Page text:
Franchisees of McDonald’s who decide to open new restaurants will soon face an increase in their royalty fees. Starting on January 1st, the fast-food giant will raise these fees from 4% to 5%. This marks the first time in almost thirty years that McDonald’s has opted to raise its royalty fees.
This alteration will not have an impact on current franchisees who are maintaining their existing establishments or those who are acquiring a franchised location from another operator. Furthermore, it will not apply to establishments that are being rebuilt or to restaurants that are being transferred within family circles.
Nevertheless, this higher fee rate will affect newcomers to the franchise system, individuals purchasing company-owned restaurants, restaurants being relocated, and other scenarios that involve the franchisor.
In a message addressed to U.S. franchisees, Joe Erlinger, the President of McDonald’s U.S., stated, ‘Even though we pioneered the industry we currently lead, we must continually redefine our definition of success and position ourselves for sustained excellence to ensure the enduring strength of our brand.’
Additionally, McDonald’s plans to rebrand the payments currently known as ‘service fees’ as ‘royalty fees,’ aligning with the terminology commonly favored by most franchisors.
Erlinger clarified, ‘We are not altering the services provided, but rather aiming to shift the perspective, helping people recognize and appreciate the significance of aligning with the McDonald’s brand and system.’
McDonald’s U.S. Franchise Landscape and Recent Developments
Currently, franchisees oversee approximately 95% of McDonald’s nearly 13,400 U.S. restaurants. They are responsible for paying rent, monthly royalty fees, and various other charges, including annual fees for participation in the company’s mobile app, as part of their operation within the McDonald’s system.
The increase in royalty fees is unlikely to have an immediate impact on most franchisees. However, the reason for the negative reaction must be due to tensions between the company and its carriers in America.
In recent years, McDonald’s and its franchisees have faced conflicts on several fronts, including disagreements over new business strategies. Concerns about the restaurant rating system and a California bill that would increase restaurant workers’ wages by 25% next year.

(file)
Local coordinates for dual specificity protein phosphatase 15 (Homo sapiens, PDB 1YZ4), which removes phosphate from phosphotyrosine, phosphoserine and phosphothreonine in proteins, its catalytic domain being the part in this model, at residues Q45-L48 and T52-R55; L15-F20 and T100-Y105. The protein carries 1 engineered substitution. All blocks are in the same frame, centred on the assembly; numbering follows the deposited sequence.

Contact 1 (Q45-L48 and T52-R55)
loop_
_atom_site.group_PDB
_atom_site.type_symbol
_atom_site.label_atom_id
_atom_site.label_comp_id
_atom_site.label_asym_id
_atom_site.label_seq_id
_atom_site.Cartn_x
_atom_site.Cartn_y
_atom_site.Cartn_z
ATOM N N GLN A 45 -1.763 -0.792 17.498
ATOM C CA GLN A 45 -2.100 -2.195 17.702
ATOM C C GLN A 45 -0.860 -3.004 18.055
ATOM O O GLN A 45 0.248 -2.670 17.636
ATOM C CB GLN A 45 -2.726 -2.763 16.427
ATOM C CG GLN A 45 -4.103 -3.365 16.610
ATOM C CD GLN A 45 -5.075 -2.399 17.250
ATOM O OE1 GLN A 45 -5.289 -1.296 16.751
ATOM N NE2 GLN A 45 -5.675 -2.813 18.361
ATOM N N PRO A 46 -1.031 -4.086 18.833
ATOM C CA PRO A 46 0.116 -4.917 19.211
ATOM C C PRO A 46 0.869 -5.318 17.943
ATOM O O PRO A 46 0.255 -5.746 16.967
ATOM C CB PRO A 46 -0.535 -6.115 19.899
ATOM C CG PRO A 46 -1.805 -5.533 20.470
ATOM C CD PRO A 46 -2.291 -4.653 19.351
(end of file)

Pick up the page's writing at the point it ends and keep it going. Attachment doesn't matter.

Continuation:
According to the quarterly survey conducted by Kalinowski Equity Research, McDonald’s franchise owners’ relations with management were evaluated with a low score of 1.71 in the second quarter.
Among the 5 companies, the search includes many employees in the supply chain. While this score represents an improvement since the fourth quarter of 2021, it is still well below the maximum score of 5 points.
Despite the competition, McDonald’s business in the US is growing. Same store sales in the domestic market increased by 10.3% in the previous quarter. The growth can be attributed to successful promotions such as the Grimace Birthday Dinner and strong demand for McDonald’s signature menu items such as the Big Mac and McChicken.
That’s why franchise revenue has increased every year, McDonald’s Chief Financial Officer Ian Borden said in late July. The company also reported that the average U.S. carrier’s earnings have increased 35% over the past five years.
McDonald’s is raising prices for new franchisees, marking a major shift in three decades. Existing franchisees manage their status, and franchisees who purchase existing locations will not be affected. The move reflects larger efforts to increase business value. Despite the ongoing pressure, McDonald’s U.S. operations are doing well, with good sales and franchise revenues.